“It’s a slow, calm process,” he said. “We’re moving fast, but we’re not running red lights.”
Sehgal knows he’s lucky that his job with Groupon is flexible, allowing him to respond to calls whenever he can. Wallace, who joined Search and Rescue with Sehgal about two years ago, added that some calls are more compelling to him, personally.
“For instance, if there’s a child missing, …. We barely speak to our families, and we’re out the door,” Wallace said.
Both of them remember their efforts in the 2011 search for 2-year-old Bellevue boy Sky Metalwala. It went on for six days.
That search was part of the less well-known services provided by King County Search and Rescue, finding fragile subjects – children, developmentally disabled people, people with medical conditions, seniors – who aren’t where they’re expected to be. About 12 percent of their call-outs in 2012 were for these people. These “walk-aways”, as they are called, are treated as seriously as any other subject of a search mission, because they often are just as serious.
The recent disappearance of an 84-year-old Duvall woman who lost her way driving home from a store was considered a walk-away. Both Sehgal and Wallace responded to that call “because it was in our backyard!” said Sehgal, who lives north of Duvall. Wallace lives near Ames Lake.
In this case, the woman was in danger. She’d stopped her car on a dirt road, then left the car, walked about 1,200 feet, and fell. She’d been missing a little over 24 hours when they got the page, and more than 50 searchers responded.
“We found her within hours,” said Sehgal, whose role for this rescue was redirecting searchers to a new command post.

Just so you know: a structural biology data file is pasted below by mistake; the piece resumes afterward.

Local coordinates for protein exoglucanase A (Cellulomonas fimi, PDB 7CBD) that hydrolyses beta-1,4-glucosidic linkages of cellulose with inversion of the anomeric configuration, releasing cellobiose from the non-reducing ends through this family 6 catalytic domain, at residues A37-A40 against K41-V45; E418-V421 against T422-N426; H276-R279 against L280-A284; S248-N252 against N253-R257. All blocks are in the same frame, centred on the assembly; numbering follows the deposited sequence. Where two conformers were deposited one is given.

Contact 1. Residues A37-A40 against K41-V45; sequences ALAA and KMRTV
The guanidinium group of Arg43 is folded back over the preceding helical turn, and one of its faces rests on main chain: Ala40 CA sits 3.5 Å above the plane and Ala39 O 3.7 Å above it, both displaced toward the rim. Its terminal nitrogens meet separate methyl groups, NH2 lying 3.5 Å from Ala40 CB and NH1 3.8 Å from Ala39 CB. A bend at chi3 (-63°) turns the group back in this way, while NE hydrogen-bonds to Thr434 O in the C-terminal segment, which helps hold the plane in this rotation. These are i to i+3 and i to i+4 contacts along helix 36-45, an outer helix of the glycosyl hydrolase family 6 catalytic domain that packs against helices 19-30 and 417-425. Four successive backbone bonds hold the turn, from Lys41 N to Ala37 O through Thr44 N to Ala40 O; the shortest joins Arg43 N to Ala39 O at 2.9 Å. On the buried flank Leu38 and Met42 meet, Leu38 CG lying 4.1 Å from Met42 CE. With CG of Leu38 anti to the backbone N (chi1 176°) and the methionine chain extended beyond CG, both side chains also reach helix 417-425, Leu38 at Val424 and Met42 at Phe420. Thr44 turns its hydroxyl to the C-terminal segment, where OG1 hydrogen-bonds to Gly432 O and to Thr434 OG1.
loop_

“Ninety minutes,” Wallace, who’d just looked up the incident, corrected him.
“She was lying on the ground, very, very cold, but alive,” Sehgal finished.
Their search capacities extend to things, too. Wallace notes that every single member of the organization is trained in basic crime scene management and evidence handling. It’s a state requirement for certification, and the training is included in the basic six-day course required for all search and rescue volunteers.
“Basically what we do is preserve the chain of evidence,” he said. For example, last year several members were called on to help find a key piece of evidence, a knife that may have been used in an attempted homicide.
Searching for things is less rewarding, but “There’s always a person at the end of a search,” said Wallace. “When it’s a recovery instead of a rescue, there’s the family… when it’s evidence, there’s the victim.”
There’s little they can discuss about the missing skydiver case right now, but that search brought Sehgal surprisingly close to the people at the end. He said during one day of the search, a friend, who turned out to be father of the fiancé of one of the men skydiving with Ruppert, had showed up at the command post to ask how he could help.
“Suddenly I had more than just a passing connection to the victim,” he said.
There’s always a connection, though.
“Everyone’s someone’s son or daughter…. So we take it personally,” he said.
“Helping people is what it’s all about,” Wallace added.